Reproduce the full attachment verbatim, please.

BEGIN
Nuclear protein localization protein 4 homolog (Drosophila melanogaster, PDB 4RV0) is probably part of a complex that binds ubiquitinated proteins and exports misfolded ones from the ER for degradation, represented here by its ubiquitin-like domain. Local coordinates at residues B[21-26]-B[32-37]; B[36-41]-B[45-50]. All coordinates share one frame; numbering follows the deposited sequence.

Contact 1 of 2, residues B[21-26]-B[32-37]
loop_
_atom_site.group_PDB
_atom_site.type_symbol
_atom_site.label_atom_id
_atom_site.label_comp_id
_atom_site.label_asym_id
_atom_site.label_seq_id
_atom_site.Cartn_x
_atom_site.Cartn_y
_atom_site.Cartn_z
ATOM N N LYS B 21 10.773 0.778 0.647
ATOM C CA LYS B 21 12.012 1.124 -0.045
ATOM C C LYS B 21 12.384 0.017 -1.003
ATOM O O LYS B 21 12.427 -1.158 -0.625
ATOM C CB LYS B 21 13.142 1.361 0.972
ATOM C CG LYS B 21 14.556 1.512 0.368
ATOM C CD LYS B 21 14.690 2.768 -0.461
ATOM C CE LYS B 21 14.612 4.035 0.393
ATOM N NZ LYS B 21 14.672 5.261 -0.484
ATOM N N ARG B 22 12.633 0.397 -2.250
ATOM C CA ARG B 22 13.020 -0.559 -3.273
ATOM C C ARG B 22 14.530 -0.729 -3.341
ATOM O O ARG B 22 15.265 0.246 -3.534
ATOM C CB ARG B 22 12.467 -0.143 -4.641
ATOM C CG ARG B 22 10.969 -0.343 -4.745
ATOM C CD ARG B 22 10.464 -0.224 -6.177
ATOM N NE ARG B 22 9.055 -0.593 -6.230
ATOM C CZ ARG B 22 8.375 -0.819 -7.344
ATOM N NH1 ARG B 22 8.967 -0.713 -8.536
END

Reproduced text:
Nuclear protein localization protein 4 homolog (Drosophila melanogaster, PDB 4RV0) is probably part of a complex that binds ubiquitinated proteins and exports misfolded ones from the ER for degradation, represented here by its ubiquitin-like domain. Local coordinates at residues B[21-26]-B[32-37]; B[36-41]-B[45-50]. All coordinates share one frame; numbering follows the deposited sequence.

Contact 1 of 2, residues B[21-26]-B[32-37]
loop_
_atom_site.group_PDB
_atom_site.type_symbol
_atom_site.label_atom_id
_atom_site.label_comp_id
_atom_site.label_asym_id
_atom_site.label_seq_id
_atom_site.Cartn_x
_atom_site.Cartn_y
_atom_site.Cartn_z
ATOM N N LYS B 21 10.773 0.778 0.647
ATOM C CA LYS B 21 12.012 1.124 -0.045
ATOM C C LYS B 21 12.384 0.017 -1.003
ATOM O O LYS B 21 12.427 -1.158 -0.625
ATOM C CB LYS B 21 13.142 1.361 0.972
ATOM C CG LYS B 21 14.556 1.512 0.368
ATOM C CD LYS B 21 14.690 2.768 -0.461
ATOM C CE LYS B 21 14.612 4.035 0.393
ATOM N NZ LYS B 21 14.672 5.261 -0.484
ATOM N N ARG B 22 12.633 0.397 -2.250
ATOM C CA ARG B 22 13.020 -0.559 -3.273
ATOM C C ARG B 22 14.530 -0.729 -3.341
ATOM O O ARG B 22 15.265 0.246 -3.534
ATOM C CB ARG B 22 12.467 -0.143 -4.641
ATOM C CG ARG B 22 10.969 -0.343 -4.745
ATOM C CD ARG B 22 10.464 -0.224 -6.177
ATOM N NE ARG B 22 9.055 -0.593 -6.230
ATOM C CZ ARG B 22 8.375 -0.819 -7.344
ATOM N NH1 ARG B 22 8.967 -0.713 -8.536